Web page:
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Space History for December 7

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Chinese Emperor Lo-Yang first saw a supernova, a 'guest star' that appeared in the constellation of Centaurus, hovering just above the horizon before dawn. (MSH 15-52? MSH 14-63? see

A Charlois discovered asteroid #423 Diotima.

Born, Gerard Kuiper, astronomer

Gerard Peter Kuiper, born Gerrit Pieter Kuiper (7 December 1905 - 23 December 1973) was a Dutch-American astronomer. Born and educated in the Netherlands, he moved to the United States in 1933. Kuiper discovered Uranus's moon Miranda and Neptune's moon Nereid. He also suggested the existence of a belt of trans-Neptunian objects outside Neptune's orbit, now confirmed, and named the Kuiper belt. Kuiper also pioneered airborne infrared observing using a Convair 990 aircraft in the 1960s, and helped identify landing sites on the Moon for the Apollo program.

Leo Baekeland, of Yonkers, New York, received a patent for the first thermosetting plastic, Bakelite.

Died, William Griggs, inventor (photo chromo lithography),_William_%28DNB12%29

Died, George Darwin, theorized the Moon was pulled out of the Pacific Ocean

J H Metcalf discovered asteroid #737 Arequipa.

K Reinmuth discovered asteroid #1078 Mentha.

Wiley Post discovered the jet stream.

The Convention on International Civil Aviation (also known as the Chicago Convention) was signed by representatives from 52 countries.

1958 19:51:00 GMT
NASA's Pioneer 3 re-entered the atmosphere after detecting the outer Van Allen radiation belt.

Pioneer 3 was a spin stabilized spacecraft launched 6 December 1958 by the U.S. Army Ballistic Missile agency in conjunction with NASA. The spacecraft failed to go past the Moon and into a heliocentric orbit as planned, but did reach a maximum altitude of over 102,000 km before falling back to Earth. The revised spacecraft objectives were to measure radiation in the outer Van Allen belt area using Geiger-Mueller tubes and to test the trigger mechanism for a Lunar photographic experiment.

The flight plan called for the Pioneer 3 probe to pass close to the Moon after 33.75 hours and then go into Solar orbit. However, propellant depletion caused the first stage engine to shut down 3.7 seconds early, preventing the spacecraft from reaching escape velocity. The spacecraft reached an altitude of 102,360 km (109,740 km from the center of the Earth) before falling back to Earth. It re-entered Earth's atmosphere and burned up over Africa on 7 December at approximately 19:51 UT. The probe returned telemetry for about 25 hours of its 38 hour journey, the other 13 hours were out of range of the two tracking stations. The data obtained were of particular value since they indicated the existence of two distinct radiation belts.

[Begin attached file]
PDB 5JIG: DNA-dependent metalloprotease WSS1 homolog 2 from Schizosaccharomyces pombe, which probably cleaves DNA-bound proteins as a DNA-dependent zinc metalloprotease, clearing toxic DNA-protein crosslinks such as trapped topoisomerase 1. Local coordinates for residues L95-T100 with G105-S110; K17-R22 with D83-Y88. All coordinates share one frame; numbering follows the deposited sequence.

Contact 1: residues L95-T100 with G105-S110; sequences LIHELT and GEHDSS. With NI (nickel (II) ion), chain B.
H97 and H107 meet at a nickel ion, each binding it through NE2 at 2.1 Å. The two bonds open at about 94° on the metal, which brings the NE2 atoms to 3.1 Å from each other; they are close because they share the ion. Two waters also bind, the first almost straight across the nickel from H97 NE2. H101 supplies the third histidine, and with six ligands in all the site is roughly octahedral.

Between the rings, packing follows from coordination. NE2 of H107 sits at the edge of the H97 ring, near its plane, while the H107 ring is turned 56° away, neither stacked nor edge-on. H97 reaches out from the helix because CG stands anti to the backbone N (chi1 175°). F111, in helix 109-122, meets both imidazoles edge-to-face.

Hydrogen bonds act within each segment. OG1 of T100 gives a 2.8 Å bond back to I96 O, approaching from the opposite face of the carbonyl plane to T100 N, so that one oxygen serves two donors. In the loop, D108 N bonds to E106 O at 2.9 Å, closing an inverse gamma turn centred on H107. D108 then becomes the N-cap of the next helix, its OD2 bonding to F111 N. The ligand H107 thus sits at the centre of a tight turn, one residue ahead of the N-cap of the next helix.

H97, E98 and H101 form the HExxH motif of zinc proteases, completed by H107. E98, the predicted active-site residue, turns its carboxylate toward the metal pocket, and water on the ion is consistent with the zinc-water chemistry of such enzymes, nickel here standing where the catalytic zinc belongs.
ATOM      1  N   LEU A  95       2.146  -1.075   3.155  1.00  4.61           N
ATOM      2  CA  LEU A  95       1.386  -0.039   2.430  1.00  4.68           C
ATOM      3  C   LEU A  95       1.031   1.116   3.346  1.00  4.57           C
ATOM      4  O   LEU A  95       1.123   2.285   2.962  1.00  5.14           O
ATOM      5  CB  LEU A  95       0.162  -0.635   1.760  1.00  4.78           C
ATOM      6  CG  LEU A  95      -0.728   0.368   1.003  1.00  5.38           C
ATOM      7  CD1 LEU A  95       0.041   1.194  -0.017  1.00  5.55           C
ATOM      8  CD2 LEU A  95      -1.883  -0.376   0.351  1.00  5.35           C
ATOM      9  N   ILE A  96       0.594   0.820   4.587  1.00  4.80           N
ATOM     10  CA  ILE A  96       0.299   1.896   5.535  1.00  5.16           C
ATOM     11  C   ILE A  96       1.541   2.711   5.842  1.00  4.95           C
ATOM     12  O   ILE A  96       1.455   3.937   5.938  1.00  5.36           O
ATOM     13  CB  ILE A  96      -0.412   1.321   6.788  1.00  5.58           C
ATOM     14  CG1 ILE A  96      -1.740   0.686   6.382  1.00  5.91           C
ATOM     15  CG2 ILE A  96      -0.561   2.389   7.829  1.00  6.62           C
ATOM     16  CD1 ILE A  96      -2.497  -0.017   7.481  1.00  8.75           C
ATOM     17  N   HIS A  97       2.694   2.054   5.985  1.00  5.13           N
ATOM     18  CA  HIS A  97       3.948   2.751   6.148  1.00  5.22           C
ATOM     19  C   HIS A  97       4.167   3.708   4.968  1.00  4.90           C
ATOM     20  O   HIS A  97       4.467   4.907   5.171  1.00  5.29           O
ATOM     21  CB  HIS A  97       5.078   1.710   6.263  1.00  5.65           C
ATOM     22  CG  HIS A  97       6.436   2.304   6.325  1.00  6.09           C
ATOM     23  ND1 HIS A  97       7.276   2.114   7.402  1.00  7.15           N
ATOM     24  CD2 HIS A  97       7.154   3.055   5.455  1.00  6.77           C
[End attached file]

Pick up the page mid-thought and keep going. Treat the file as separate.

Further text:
1968 08:38:00 GMT
NASA's Orbiting Astronomical Observatory 2 was launched, one of a series of automated astronomical observatories that was ground controllable in orientation and was placed in a low-earth orbit.

Died, Rube Goldberg, made the easy outrageously difficult, the only person ever to be listed in the Merriam Webster Dictionary as an adjective

1972 05:33:00 GMT
NASA launched the last manned Saturn V, carrying the Apollo 17 astronauts on the last manned Lunar landing mission to date (2016).

Apollo 17 was launched 7 December 1972, the last manned mission launched by the Saturn V rocket, the eleventh manned space mission in the NASA Apollo program, and the sixth and last mission to date (2015) to land on the Moon. It was the first night launch, and the final mission, of the Apollo program. Crew members were Gene Cernan, commander; Ron Evans, Command Module pilot; and Harrison Schmitt, Lunar Module pilot.

Approximately five hours after launch, while en route to the Moon, the crew took a photograph of Earth called "The Blue Marble" at a distance of approximately 55,000 km. It is one of the most widely distributed photograph images in existence.

One of the last two men to set foot on the Moon was also the first scientist-astronaut, Schmitt, a geologist. While Evans circled in the command module "America," Schmitt and Cernan landed on the Moon on 11 December 1972. The crew collected a record 108.86 kilograms of rocks during three moonwalks, roamed 33.80 kilometers from the "Challenger" LEM through the Taurus-Littrow valley in their rover, discovered orange-colored soil, and left the most comprensive set of instruments in the ALSEP on the Lunar surface.

At 05:40:56 GMT on 14 December 1972, Apollo 17 Mission Commander Gene Cernan returned to the Lunar Excursion Module (LEM), ending the last Extravehicular Activity (EVA) of what would prove to be the final expedition of the Apollo program. To date (2015), no other humans have yet returned to set foot on the Lunar surface, foisting on Captain Cernan the dubious honor and title of being "The Last Man on the Moon."

The LEM ascent stage was released after Cernan and Schmitt returned to the Command Module, and impacted the Moon on 15 December 1972.